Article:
N.M. delegation writes bills to pay Cerro Pelado Fire victims, expand deadline for $4B wildfire fund

By: - October 5, 2023 3:03 pm

New growth emerges in early September near Hermits Peak, more than a year a Forest Service crew accidentally let a prescribed burn escape to become the Hermits Peak-Calf Canyon Fire. NM congressional members this week announced legislation to expand the application window for compensation for victims of the fire. (Photo by Patrick Lohmann / Source NM)

New Mexico members of Congress announced Thursday they had introduced legislation to expand compensation to victims of three wildfires accidentally set in the state by the federal Forest Service last spring.

In late April of last year, three wildfires roared to life after being ignited as prescribed burns by the Forest Service. Two of them – the Cerro Pelado Fire and the Calf Canyon Fire – started as pile burns that were left to smolder unattended and then broke out into wildfires. A third, the Hermits Peak Fire, was a broadcast burn that escaped from an understaffed crew near Hermits Peak on a dry, windy day in early April.

Since then, Congress has tasked the Federal Emergency Management Agency with compensating victims of two of those fires, which later merged into the Hermits Peak-Calf Canyon Fire and became the biggest in state history. Recently, after more than a year of silence, the Forest Service acknowledged it had also ignited the Cerro Pelado Fire near Los Alamos.

Three members New Mexico’s Congressional delegation, including Sens. Martin Heinrich and Ben Ray Luján and Rep. Teresa Leger Fernández, have sought compensation for those who suffered losses in those fires, including leading an effort late last year to secure nearly $4 billion in funding for thousands of people who lost their homes and livelihoods in the Hermits Peak-Calf Canyon Fire.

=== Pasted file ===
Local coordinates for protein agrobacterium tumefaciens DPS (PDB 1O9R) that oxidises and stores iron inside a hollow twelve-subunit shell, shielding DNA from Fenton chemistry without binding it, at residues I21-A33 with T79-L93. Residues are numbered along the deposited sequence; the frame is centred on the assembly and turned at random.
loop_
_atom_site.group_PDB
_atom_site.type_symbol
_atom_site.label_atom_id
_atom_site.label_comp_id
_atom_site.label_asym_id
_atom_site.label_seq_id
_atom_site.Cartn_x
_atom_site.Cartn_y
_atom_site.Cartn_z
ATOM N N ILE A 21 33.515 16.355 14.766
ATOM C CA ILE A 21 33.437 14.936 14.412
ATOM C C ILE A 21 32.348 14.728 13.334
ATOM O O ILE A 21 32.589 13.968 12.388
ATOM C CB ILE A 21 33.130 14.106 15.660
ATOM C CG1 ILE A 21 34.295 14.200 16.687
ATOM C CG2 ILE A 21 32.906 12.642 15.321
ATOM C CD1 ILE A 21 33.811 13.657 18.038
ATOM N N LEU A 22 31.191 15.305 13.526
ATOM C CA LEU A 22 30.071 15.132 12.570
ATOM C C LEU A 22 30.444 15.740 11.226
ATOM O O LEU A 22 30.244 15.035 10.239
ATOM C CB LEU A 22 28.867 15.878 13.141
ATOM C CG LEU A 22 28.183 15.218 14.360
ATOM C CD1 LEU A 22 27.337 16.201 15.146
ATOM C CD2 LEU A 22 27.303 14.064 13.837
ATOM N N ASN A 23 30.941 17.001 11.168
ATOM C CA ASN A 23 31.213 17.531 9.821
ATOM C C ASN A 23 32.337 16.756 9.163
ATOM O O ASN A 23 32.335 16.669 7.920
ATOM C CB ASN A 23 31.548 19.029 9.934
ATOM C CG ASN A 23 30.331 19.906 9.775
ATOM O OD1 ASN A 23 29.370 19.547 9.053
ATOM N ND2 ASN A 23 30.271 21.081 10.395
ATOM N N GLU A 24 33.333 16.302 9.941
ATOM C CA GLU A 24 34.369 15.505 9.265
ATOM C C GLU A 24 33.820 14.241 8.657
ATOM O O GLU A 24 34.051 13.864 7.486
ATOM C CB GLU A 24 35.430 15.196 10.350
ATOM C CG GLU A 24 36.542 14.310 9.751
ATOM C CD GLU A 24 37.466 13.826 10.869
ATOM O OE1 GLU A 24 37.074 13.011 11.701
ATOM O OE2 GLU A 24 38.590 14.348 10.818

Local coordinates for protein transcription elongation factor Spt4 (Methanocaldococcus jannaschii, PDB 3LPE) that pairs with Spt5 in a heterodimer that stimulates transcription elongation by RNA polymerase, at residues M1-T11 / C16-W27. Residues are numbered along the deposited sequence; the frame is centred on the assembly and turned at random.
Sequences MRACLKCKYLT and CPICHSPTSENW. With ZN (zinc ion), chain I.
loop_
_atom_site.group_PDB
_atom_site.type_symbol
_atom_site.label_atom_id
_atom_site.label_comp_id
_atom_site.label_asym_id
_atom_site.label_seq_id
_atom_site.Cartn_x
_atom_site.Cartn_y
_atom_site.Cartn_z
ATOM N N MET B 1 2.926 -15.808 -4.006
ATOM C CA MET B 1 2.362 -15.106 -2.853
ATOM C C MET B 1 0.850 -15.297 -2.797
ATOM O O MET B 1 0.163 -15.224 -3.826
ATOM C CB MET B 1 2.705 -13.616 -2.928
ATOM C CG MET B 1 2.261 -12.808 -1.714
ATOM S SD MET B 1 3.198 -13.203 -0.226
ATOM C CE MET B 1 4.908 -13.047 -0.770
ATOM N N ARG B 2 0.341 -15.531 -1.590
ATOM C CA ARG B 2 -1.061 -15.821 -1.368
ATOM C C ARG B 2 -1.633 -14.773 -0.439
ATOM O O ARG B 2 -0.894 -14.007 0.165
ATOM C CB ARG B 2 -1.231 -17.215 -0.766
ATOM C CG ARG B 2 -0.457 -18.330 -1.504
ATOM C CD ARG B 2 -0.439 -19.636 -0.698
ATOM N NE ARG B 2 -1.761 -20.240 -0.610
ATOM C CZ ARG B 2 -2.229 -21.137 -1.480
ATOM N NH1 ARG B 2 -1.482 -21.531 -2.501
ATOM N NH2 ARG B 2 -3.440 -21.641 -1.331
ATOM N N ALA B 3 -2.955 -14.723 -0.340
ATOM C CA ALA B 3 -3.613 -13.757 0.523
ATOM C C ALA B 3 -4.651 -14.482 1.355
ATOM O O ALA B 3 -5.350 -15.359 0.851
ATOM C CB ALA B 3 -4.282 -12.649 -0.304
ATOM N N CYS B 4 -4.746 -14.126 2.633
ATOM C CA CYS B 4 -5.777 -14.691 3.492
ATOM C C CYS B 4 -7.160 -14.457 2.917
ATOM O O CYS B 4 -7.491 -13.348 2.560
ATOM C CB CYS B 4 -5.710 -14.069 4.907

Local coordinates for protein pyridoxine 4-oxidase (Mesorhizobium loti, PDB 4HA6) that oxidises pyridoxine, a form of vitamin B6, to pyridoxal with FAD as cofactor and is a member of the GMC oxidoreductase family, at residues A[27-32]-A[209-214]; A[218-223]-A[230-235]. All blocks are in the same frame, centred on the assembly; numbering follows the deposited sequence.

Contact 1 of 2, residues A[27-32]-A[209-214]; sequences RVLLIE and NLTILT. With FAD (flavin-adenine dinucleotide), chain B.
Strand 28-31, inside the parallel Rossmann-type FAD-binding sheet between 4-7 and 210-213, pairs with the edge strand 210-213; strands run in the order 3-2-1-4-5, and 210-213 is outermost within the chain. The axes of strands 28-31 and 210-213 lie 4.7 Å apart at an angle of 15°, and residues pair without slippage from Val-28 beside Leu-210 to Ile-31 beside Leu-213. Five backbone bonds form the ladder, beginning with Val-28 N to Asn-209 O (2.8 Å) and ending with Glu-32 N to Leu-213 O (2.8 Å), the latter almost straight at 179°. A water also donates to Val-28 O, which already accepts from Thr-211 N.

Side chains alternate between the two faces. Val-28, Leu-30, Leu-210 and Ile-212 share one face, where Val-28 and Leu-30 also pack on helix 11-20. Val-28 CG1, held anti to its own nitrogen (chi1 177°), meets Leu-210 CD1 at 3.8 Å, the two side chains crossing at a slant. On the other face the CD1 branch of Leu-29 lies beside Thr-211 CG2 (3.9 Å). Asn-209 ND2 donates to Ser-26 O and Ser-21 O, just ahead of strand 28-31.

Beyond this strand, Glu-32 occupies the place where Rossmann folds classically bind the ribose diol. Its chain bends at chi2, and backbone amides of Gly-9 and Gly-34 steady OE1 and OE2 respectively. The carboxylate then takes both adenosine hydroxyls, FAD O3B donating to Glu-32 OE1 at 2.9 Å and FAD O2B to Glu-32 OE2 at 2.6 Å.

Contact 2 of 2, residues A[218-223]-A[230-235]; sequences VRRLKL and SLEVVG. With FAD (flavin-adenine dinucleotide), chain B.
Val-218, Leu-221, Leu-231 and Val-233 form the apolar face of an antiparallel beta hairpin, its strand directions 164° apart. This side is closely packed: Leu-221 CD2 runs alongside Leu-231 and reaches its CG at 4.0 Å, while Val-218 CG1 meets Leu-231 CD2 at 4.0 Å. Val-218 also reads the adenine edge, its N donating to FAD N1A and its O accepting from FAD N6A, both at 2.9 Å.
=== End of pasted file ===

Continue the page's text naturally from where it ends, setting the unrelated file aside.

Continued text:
On Thursday, they announced a pair of bills to expand on those efforts. Both bills were introduced Tuesday.

One bill would establish a claims office for the Cerro Pelado Fire, with separate FEMA employees and its own pot of money, to compensate people for the 49,000-acre blaze that destroyed at least 10 structures. The bill does not say how much money might be required to pay them, though Luján noted that no money would come from the fund established for the Hermits Peak-Calf Canyon Fire survivors.

The other bill would give those in the  Hermits Peak-Calf Canyon Fire burn scar additional time to file claims for compensation. The bill signed a year ago by President Joe Biden gave victims until November 2024 to file a claim for damages. The bill, if it’s approved in Congress, would move that deadline until the end of 2027.

Moving the deadline acknowledges the ongoing damage occurring in the 534-square-mile burn scar of the Hermits Peak-Calf Canyon Fire. More than a year after the fire, flooding and debris flows remain common in the area, particularly in the rural, mountainous communities that draw water from acequias.

Such flooding is expected for at least several more years, and some fire survivors have expressed concern about how they’ll be paid for damages that occur after the deadline next year.

“The fire was not the end of the heartache for our communities,” said Leger Fernández in a news release. “The burn scar created by this man-made disaster has left our people in the path of dangerous floods.”

More than a year since Biden signed the Hermits Peak-Calf Canyon Fire Assistance Act into law, FEMA has so far paid $84 million of the $3.95 billion awarded, or just over 2% of the total. 

This is only the second time FEMA has been tasked with compensating those affected after a wildfire the feds set accidentally. The first time was also in New Mexico, after the Cerro Grande Fire in Los Alamos in 2000.

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Patrick Lohmann
Patrick Lohmann

Patrick Lohmann has been a reporter since 2007, when he wrote stories for $15 apiece at a now-defunct tabloid in Gallup, his hometown. Since then, he's worked at UNM's Daily Lobo, the Albuquerque Journal and the Syracuse Post-Standard.